The team’s lead designer, JoeChipmunk had some interesting reflections on some of the challenges you face, when trying to replicate our past as the team had tried to do in the sandbox. The point of departure for the sandbox design had been a respectful remediation strategy, but with the target group in mind, the team had also decided to add “mystical” elements such as the rainbow, animated animals, air floating ships, and giant posters. JoeChipmunk also explained, how he had been forced to consider the authenticity of the different objects (e.g. did this kind of plant/animal exist at that point in time/in that part of the world), and in this sense, building in SL had sharpened his perception of history, validity of sources etc.


Team C’s sandbox’s own history.

Despite all the technical problems, there was no doubt that Team C had prepared a very good and interesting presentation. Needless to say, the technical problems completely overshadowed their efforts for those of us experiencing problems, and it was so sad and unfortunate that the team members also had problems and didn’t get to present their hard work in the way they had envisioned. All of us felt terrible for the team, and many of Team C’s classmates sent them supporting comments in our regular 2D (and very stable!) platform afterwards. Having been in SL for almost 5 years now, I have come to expect occasional technical break-downs, but I have to say that this was my worst SL experience ever. Throughout the course, I monitor the students’ activities closely, and I know just how much work they put into these presentations – it’s simply amazing! So to have such a terrible outcome was really, really sad.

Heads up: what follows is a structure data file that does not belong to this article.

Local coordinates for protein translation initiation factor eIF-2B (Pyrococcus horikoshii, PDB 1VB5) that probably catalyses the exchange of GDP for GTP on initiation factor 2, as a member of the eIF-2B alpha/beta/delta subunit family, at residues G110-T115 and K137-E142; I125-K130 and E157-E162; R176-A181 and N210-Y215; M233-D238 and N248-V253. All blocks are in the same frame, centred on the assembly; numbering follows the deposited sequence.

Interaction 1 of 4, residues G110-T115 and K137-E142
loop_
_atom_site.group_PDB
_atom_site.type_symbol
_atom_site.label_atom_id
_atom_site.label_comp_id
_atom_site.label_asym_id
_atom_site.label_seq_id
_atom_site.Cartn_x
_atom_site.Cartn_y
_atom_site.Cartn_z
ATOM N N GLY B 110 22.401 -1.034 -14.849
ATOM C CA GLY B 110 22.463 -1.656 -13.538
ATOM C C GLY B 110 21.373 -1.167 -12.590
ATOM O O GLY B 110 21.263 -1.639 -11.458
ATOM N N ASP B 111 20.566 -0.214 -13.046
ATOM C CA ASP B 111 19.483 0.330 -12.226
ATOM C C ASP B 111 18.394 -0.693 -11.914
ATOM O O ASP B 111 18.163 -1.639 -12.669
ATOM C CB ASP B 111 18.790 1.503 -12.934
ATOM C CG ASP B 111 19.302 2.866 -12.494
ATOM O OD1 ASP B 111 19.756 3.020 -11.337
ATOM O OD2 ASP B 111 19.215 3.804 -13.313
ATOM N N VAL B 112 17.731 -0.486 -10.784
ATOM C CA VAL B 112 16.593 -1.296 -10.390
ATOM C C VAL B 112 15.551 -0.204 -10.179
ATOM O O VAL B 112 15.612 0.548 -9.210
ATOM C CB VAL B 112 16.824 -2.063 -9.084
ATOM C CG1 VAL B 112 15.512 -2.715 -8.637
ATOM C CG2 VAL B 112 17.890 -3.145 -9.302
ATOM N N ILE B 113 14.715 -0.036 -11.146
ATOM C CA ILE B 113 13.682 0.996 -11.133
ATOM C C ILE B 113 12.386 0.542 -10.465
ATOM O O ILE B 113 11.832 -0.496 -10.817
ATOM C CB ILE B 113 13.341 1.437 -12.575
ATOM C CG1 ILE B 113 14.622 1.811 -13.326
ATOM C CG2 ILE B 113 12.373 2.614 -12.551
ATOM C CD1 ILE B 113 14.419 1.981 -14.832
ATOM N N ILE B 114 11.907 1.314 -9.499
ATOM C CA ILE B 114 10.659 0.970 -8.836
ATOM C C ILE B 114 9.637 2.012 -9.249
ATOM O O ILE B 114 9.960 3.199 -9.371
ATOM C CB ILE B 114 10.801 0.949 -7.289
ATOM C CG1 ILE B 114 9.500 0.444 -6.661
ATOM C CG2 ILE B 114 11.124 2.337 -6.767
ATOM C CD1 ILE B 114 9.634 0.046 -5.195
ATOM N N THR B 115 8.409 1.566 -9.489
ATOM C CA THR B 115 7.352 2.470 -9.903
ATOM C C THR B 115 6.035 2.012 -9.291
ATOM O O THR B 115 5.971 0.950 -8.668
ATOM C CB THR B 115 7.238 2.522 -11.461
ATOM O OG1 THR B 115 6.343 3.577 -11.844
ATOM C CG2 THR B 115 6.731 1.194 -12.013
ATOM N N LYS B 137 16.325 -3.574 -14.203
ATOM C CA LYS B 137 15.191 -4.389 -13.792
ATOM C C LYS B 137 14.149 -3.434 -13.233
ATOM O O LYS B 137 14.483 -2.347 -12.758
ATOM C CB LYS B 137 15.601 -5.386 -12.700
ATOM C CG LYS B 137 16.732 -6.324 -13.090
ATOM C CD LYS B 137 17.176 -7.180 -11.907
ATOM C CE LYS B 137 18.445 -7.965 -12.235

We’re still not sure as to why we had so many problems, but it seems to be a combination of Internet instability (at least for some of us with a certain Internet provider in certain areas of the country), and local island problems. The speak problems continued the day after, but were resolved after Inge restarted the island. Next team is scheduled to present tomorrow, and we are crossing our fingers ….

/Mariis

Case MIL09: Student analysis of SL – part 4

Flower

The fourth and final synchronous analysis of SL in the MIL course was done by Flower and the theme for her presentation was that “we learn through experience”. Now, this is one of the rare occasions where the English language doesn’t fully cover the meaning of a Danish expression. In Danish we have two different words for “experience” – briefly explained one which deals with the more rational type of experience and the other which deals more with the emotional type – the latter – and the one Flower referred to – is perhaps best known in the Anglo-American sphere through the concept of “Experience economy”.  The two words are however not mutually exclusive and I’m afraid  the nuances are a bit more subtle than I’m able to explain … Anyway, the important point for Flower was that we learn through engaging experience and to illustrate this, she started out by taking us to Phantasy Acres, where we received Christmas gifts and went ice-skating.